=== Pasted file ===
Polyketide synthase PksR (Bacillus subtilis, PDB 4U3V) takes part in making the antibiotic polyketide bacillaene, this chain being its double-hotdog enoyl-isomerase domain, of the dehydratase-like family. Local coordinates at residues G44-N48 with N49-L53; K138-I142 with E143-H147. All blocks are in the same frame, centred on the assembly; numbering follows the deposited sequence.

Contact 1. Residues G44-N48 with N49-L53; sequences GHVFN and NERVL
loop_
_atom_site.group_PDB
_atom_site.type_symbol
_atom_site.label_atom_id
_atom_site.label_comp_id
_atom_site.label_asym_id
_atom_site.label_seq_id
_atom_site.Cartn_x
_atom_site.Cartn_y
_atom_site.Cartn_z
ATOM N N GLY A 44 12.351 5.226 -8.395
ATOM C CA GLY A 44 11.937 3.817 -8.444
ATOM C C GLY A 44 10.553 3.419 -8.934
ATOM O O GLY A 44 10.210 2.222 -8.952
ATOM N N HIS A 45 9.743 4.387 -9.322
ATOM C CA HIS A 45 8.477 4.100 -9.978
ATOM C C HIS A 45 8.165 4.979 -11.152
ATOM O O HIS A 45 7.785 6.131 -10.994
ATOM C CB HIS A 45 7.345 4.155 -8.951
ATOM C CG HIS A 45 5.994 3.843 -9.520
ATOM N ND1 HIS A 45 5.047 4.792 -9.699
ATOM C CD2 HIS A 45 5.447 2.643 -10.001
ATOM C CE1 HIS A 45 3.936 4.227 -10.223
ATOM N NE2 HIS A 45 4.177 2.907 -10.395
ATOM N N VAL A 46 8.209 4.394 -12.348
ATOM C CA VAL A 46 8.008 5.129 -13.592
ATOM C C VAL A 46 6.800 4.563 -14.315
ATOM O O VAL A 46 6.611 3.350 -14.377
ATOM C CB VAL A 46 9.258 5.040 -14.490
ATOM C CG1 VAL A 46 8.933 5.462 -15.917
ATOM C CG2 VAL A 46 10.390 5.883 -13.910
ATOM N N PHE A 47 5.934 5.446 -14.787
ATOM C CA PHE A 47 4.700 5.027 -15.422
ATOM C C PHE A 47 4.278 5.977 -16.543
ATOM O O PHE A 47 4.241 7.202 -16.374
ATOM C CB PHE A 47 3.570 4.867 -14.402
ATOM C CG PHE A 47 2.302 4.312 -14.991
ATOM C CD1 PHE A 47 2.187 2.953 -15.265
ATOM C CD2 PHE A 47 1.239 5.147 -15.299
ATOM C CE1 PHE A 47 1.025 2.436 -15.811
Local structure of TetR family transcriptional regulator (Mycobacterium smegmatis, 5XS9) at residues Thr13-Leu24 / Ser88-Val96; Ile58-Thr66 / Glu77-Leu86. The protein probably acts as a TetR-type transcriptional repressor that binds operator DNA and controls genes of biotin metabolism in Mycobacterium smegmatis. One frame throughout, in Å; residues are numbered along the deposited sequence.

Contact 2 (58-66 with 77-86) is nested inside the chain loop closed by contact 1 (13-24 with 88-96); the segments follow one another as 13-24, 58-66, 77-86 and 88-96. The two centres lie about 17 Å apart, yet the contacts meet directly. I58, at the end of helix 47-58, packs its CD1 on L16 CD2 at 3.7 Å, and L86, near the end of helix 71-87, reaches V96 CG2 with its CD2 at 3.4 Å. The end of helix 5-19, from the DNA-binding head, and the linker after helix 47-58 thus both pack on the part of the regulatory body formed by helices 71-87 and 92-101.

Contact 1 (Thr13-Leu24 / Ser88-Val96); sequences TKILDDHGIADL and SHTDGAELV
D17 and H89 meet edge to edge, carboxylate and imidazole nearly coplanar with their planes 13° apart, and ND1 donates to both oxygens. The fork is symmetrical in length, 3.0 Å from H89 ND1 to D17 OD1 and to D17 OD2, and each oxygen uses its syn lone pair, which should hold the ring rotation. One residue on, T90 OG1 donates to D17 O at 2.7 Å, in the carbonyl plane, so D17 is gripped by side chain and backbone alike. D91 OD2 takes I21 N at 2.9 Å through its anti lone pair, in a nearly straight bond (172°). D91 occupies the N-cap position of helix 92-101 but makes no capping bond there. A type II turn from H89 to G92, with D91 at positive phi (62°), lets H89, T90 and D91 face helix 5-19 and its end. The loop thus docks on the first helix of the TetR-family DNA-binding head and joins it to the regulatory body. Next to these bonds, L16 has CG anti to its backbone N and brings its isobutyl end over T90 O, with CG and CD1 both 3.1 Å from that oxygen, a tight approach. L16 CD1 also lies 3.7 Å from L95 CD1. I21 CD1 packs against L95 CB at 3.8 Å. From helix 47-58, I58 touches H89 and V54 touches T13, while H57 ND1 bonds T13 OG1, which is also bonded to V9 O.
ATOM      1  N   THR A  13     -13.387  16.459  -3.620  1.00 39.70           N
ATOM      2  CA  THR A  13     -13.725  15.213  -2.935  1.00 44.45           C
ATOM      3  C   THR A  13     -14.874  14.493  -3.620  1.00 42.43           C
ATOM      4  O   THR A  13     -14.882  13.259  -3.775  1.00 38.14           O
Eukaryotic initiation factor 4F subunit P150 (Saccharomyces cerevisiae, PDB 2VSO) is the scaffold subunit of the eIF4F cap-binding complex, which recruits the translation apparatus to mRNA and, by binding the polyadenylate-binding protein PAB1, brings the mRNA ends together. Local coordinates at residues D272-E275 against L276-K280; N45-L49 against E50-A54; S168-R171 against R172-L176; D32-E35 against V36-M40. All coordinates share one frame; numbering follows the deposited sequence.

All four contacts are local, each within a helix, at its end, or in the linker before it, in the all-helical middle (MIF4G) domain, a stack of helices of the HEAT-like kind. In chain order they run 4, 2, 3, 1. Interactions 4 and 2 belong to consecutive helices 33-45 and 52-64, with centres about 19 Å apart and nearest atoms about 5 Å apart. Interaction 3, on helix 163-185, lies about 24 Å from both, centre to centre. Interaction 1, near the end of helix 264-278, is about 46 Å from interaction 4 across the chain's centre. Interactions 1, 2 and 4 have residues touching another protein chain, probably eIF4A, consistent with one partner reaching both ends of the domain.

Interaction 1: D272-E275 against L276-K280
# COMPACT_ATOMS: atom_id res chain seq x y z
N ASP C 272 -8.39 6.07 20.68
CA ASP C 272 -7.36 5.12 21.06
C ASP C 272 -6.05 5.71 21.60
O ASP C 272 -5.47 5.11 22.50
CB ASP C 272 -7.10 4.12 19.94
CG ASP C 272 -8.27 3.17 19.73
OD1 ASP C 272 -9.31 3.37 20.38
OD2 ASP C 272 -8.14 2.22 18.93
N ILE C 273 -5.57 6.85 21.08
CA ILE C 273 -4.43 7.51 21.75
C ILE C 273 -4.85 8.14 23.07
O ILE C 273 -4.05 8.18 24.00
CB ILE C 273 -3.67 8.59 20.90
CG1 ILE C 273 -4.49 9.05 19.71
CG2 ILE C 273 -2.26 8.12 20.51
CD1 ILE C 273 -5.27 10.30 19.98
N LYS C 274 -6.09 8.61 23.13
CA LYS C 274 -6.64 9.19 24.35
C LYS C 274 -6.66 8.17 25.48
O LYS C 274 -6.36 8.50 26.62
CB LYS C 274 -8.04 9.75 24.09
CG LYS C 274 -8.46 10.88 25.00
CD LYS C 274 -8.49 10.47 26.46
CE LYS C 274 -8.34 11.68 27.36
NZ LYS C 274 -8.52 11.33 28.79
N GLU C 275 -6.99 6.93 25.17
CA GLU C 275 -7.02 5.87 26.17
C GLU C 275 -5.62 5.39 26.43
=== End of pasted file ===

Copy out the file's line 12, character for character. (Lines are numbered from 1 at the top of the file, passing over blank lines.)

_atom_site.Cartn_z